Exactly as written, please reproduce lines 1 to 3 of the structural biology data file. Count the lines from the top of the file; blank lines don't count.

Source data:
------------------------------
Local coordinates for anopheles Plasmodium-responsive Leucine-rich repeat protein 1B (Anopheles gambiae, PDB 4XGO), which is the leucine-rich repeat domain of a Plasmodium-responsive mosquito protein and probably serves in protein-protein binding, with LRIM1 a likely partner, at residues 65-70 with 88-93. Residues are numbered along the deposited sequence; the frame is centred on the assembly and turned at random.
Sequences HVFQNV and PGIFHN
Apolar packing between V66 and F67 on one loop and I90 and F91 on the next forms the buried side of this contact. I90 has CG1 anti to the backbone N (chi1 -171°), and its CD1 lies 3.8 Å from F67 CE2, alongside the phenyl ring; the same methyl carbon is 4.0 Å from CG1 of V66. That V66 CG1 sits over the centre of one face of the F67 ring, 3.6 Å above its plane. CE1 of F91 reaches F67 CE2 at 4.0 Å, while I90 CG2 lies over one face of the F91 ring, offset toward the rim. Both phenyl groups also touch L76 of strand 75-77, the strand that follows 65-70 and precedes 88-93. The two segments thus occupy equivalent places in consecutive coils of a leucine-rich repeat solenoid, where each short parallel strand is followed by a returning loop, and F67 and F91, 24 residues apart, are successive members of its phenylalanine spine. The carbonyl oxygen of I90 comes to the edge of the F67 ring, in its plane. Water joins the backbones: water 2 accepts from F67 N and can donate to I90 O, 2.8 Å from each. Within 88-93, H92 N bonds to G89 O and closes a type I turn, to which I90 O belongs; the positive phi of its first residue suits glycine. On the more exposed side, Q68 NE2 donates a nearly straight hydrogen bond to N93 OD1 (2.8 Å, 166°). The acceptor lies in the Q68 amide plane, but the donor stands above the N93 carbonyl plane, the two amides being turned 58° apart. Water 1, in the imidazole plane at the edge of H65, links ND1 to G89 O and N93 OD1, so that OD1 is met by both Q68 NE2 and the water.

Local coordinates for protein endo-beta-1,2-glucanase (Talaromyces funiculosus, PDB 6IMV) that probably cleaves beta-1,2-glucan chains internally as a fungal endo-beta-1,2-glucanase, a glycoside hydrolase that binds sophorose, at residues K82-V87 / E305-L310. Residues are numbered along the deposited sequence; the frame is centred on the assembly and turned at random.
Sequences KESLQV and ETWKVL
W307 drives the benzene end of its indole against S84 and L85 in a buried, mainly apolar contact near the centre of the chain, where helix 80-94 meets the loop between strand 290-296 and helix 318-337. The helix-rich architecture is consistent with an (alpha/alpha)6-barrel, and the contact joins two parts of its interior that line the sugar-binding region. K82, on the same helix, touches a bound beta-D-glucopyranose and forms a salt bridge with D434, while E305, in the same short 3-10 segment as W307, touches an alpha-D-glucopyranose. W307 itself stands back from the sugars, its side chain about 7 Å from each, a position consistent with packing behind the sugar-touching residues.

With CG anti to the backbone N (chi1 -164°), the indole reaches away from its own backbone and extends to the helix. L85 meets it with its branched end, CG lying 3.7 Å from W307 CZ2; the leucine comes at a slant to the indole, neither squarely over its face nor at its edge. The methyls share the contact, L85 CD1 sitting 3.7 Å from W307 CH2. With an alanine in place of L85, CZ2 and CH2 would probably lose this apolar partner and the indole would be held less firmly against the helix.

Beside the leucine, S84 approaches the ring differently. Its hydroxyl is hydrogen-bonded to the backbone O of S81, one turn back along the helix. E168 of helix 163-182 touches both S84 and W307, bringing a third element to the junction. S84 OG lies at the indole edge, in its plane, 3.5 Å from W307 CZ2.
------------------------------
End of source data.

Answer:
Local coordinates for anopheles Plasmodium-responsive Leucine-rich repeat protein 1B (Anopheles gambiae, PDB 4XGO), which is the leucine-rich repeat domain of a Plasmodium-responsive mosquito protein and probably serves in protein-protein binding, with LRIM1 a likely partner, at residues 65-70 with 88-93. Residues are numbered along the deposited sequence; the frame is centred on the assembly and turned at random.
Sequences HVFQNV and PGIFHN
Apolar packing between V66 and F67 on one loop and I90 and F91 on the next forms the buried side of this contact. I90 has CG1 anti to the backbone N (chi1 -171°), and its CD1 lies 3.8 Å from F67 CE2, alongside the phenyl ring; the same methyl carbon is 4.0 Å from CG1 of V66. That V66 CG1 sits over the centre of one face of the F67 ring, 3.6 Å above its plane. CE1 of F91 reaches F67 CE2 at 4.0 Å, while I90 CG2 lies over one face of the F91 ring, offset toward the rim. Both phenyl groups also touch L76 of strand 75-77, the strand that follows 65-70 and precedes 88-93. The two segments thus occupy equivalent places in consecutive coils of a leucine-rich repeat solenoid, where each short parallel strand is followed by a returning loop, and F67 and F91, 24 residues apart, are successive members of its phenylalanine spine. The carbonyl oxygen of I90 comes to the edge of the F67 ring, in its plane. Water joins the backbones: water 2 accepts from F67 N and can donate to I90 O, 2.8 Å from each. Within 88-93, H92 N bonds to G89 O and closes a type I turn, to which I90 O belongs; the positive phi of its first residue suits glycine. On the more exposed side, Q68 NE2 donates a nearly straight hydrogen bond to N93 OD1 (2.8 Å, 166°). The acceptor lies in the Q68 amide plane, but the donor stands above the N93 carbonyl plane, the two amides being turned 58° apart. Water 1, in the imidazole plane at the edge of H65, links ND1 to G89 O and N93 OD1, so that OD1 is met by both Q68 NE2 and the water.